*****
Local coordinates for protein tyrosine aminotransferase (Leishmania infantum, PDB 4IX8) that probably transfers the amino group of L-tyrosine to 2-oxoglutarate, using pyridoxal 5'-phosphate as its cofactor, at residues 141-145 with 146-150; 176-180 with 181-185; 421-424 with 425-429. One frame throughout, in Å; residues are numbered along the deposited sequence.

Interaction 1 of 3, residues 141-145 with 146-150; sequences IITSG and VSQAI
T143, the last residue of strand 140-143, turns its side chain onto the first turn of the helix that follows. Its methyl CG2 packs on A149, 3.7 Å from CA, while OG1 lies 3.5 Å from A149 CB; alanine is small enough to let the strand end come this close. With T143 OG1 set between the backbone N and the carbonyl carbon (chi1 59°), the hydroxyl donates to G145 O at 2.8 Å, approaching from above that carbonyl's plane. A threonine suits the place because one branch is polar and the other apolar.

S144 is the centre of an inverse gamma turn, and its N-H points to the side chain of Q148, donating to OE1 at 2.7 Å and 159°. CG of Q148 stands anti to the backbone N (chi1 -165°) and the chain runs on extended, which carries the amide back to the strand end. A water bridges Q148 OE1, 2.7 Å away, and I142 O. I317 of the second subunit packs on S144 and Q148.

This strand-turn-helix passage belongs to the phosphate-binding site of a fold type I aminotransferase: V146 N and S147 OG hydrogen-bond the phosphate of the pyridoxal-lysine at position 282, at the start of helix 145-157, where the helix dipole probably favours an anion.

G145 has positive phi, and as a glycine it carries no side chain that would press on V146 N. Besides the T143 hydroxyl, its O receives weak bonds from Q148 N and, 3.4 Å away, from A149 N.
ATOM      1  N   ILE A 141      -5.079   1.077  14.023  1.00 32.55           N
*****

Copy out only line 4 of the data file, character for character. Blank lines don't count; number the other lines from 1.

S144 is the centre of an inverse gamma turn, and its N-H points to the side chain of Q148, donating to OE1 at 2.7 Å and 159°. CG of Q148 stands anti to the backbone N (chi1 -165°) and the chain runs on extended, which carries the amide back to the strand end. A water bridges Q148 OE1, 2.7 Å away, and I142 O. I317 of the second subunit packs on S144 and Q148.